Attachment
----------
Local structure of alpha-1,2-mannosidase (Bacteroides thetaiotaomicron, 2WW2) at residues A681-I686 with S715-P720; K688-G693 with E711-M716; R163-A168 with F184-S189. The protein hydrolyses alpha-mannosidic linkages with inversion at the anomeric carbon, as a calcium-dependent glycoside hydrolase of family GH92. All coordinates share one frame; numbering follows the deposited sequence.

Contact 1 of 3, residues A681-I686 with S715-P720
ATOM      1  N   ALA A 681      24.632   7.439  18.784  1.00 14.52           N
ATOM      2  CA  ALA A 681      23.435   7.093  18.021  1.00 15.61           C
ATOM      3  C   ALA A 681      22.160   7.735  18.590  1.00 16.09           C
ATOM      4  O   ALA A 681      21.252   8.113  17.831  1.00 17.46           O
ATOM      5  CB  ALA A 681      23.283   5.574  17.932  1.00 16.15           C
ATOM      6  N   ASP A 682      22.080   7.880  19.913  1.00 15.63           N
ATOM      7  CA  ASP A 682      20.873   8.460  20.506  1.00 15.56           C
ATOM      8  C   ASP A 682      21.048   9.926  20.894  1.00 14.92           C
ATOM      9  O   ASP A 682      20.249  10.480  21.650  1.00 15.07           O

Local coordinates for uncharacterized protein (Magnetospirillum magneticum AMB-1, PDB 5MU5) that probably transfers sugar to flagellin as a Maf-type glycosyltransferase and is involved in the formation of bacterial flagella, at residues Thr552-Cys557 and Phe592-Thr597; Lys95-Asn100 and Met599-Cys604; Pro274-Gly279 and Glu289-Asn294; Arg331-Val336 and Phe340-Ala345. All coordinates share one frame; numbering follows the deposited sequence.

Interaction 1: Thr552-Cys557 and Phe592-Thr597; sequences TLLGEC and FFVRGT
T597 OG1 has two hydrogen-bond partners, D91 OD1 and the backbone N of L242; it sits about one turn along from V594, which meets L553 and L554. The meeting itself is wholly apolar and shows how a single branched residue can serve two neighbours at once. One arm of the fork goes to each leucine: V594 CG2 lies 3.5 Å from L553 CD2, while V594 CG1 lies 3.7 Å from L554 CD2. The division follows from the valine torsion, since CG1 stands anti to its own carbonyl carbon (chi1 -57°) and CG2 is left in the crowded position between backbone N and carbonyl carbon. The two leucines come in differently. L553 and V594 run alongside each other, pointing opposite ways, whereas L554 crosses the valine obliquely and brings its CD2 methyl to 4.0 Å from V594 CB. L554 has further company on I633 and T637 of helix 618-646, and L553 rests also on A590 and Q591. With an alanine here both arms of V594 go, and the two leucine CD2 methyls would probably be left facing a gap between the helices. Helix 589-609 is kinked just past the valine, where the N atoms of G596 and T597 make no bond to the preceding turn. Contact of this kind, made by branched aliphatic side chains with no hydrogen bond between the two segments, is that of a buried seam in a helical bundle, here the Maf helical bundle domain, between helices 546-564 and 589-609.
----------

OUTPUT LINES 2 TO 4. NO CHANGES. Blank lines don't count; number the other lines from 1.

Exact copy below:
Contact 1 of 3, residues A681-I686 with S715-P720
ATOM      1  N   ALA A 681      24.632   7.439  18.784  1.00 14.52           N
ATOM      2  CA  ALA A 681      23.435   7.093  18.021  1.00 15.61           C